The findings suggest that rudimentary life emerged on the planet relatively soon (around 500 million years) after the Earth was formed, and while it was still being bombarded by asteroids.
For the study, researchers from the University of Tokyo analyzed the chemical composition of graphite obtained from rocks in the Saglek block in northern Labrador, across the Labrador Sea from Greenland. They concluded that the material was biogenic, meaning it was produced by living organisms rather than geological processes.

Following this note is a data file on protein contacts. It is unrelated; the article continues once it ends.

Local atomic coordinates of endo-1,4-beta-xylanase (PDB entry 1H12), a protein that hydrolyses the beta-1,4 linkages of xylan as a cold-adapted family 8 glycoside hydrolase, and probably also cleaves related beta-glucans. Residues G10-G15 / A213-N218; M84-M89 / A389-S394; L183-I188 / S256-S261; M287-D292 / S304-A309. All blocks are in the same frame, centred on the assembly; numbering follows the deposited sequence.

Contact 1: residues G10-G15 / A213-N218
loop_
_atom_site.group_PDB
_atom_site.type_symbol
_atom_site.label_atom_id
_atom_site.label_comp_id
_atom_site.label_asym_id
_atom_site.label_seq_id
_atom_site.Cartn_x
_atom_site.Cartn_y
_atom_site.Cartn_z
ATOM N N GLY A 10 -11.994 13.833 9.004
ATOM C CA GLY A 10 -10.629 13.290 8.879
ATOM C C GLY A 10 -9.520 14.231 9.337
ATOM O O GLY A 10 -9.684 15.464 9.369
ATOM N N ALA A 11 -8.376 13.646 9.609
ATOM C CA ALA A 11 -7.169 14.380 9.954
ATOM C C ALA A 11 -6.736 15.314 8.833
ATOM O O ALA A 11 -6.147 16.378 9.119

However, the exact identity of those organisms remains unknown, and requires further exploration.
It’s not the first time Canadian rock formations have been credited with harbouring ancient signs of life. In March, microfossils found in northern Quebec were reported to be between 3.77 billion and 4.28 billion years old.
WATCH: Fossils found in Quebec rock could be Earth’s earliest sign of life
But the graphite in those samples was not conclusively proven to be biogenic, point out the University of Tokyo scientists.
They added that the “discovery of the biogenic graphite… will provide insight into early life not only on Earth but also on other planets.”